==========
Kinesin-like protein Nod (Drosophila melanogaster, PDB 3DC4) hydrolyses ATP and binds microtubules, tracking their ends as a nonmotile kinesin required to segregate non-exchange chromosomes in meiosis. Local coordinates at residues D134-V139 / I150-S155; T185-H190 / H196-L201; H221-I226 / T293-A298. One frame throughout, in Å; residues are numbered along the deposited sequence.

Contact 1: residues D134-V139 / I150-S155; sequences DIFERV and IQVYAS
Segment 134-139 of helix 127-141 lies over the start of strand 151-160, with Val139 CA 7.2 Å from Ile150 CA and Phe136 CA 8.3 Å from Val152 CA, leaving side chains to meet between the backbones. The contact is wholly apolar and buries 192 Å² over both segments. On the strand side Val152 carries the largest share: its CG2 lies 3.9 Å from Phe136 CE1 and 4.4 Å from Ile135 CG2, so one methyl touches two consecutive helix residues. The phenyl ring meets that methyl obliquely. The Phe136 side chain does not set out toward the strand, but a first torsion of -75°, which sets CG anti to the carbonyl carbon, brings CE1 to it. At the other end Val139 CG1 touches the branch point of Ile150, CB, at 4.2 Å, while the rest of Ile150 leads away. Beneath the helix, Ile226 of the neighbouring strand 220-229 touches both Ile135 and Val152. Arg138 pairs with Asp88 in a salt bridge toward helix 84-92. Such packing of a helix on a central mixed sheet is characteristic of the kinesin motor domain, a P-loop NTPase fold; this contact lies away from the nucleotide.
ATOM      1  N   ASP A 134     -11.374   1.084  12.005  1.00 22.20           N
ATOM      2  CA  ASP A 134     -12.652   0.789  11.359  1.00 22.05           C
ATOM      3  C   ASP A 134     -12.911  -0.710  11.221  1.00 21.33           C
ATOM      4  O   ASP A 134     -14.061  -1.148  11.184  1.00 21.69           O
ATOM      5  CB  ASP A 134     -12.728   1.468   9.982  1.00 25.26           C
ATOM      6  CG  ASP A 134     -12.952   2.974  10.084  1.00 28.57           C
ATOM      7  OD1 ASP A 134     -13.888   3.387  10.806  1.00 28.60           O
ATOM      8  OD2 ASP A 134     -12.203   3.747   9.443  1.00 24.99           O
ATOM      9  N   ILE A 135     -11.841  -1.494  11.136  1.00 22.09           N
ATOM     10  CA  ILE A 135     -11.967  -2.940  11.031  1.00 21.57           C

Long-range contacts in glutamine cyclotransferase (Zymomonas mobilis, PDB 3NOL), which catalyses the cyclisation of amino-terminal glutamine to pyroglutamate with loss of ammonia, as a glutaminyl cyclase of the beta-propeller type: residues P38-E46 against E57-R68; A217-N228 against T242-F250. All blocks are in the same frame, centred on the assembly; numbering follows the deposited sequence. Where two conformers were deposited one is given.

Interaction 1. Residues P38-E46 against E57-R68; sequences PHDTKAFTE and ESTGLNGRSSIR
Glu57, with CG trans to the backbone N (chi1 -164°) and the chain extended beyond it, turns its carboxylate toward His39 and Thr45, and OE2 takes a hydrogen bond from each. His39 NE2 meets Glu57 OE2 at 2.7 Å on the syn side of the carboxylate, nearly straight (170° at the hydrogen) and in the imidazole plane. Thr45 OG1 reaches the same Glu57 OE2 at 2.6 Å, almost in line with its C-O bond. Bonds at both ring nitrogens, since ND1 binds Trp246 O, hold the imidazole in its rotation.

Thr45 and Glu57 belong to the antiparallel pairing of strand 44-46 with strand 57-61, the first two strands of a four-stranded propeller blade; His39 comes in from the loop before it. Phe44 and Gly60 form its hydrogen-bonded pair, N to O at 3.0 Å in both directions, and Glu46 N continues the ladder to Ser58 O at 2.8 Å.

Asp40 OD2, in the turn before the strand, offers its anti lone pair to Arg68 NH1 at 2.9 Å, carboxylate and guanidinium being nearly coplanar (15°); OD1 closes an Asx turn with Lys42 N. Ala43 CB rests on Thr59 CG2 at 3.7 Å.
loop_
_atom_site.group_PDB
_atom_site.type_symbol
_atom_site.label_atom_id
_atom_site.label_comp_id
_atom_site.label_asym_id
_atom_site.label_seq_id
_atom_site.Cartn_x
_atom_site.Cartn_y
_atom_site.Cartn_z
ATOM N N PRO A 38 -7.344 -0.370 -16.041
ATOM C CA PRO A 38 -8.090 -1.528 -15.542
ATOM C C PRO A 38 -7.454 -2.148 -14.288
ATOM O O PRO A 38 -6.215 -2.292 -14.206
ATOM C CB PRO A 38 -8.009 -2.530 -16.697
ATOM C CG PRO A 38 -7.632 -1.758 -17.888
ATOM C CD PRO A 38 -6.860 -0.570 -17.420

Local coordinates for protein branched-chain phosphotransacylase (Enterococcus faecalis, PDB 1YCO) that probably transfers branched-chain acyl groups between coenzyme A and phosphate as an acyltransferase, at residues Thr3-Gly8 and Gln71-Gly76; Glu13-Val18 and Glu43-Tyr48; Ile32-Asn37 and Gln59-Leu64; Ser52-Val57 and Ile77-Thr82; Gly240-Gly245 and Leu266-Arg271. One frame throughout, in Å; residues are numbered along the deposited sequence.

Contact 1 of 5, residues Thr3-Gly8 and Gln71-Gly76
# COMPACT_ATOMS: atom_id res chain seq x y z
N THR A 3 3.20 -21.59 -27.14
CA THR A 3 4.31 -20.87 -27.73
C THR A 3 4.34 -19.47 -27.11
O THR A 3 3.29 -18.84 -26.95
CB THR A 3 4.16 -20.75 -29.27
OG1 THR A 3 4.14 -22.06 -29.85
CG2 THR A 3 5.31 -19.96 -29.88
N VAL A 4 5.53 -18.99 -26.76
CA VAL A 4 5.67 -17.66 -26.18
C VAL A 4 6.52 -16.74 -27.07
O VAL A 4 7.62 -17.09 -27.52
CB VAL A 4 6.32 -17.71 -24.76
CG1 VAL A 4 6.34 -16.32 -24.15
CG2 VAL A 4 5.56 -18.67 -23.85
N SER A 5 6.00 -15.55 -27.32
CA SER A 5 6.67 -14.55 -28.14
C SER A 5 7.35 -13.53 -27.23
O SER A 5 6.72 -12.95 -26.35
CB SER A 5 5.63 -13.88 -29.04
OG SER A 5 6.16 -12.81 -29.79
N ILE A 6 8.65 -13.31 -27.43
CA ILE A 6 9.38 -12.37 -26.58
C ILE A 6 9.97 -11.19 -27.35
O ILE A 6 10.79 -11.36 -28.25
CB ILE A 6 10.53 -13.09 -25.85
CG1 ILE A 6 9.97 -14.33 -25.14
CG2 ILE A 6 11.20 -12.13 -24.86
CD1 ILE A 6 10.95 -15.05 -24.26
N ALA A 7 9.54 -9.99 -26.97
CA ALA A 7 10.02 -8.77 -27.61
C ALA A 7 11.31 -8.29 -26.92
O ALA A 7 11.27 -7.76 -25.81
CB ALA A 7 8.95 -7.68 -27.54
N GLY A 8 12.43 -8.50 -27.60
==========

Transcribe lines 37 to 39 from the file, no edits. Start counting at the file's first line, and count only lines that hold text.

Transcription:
Contact 1 of 5, residues Thr3-Gly8 and Gln71-Gly76
# COMPACT_ATOMS: atom_id res chain seq x y z
N THR A 3 3.20 -21.59 -27.14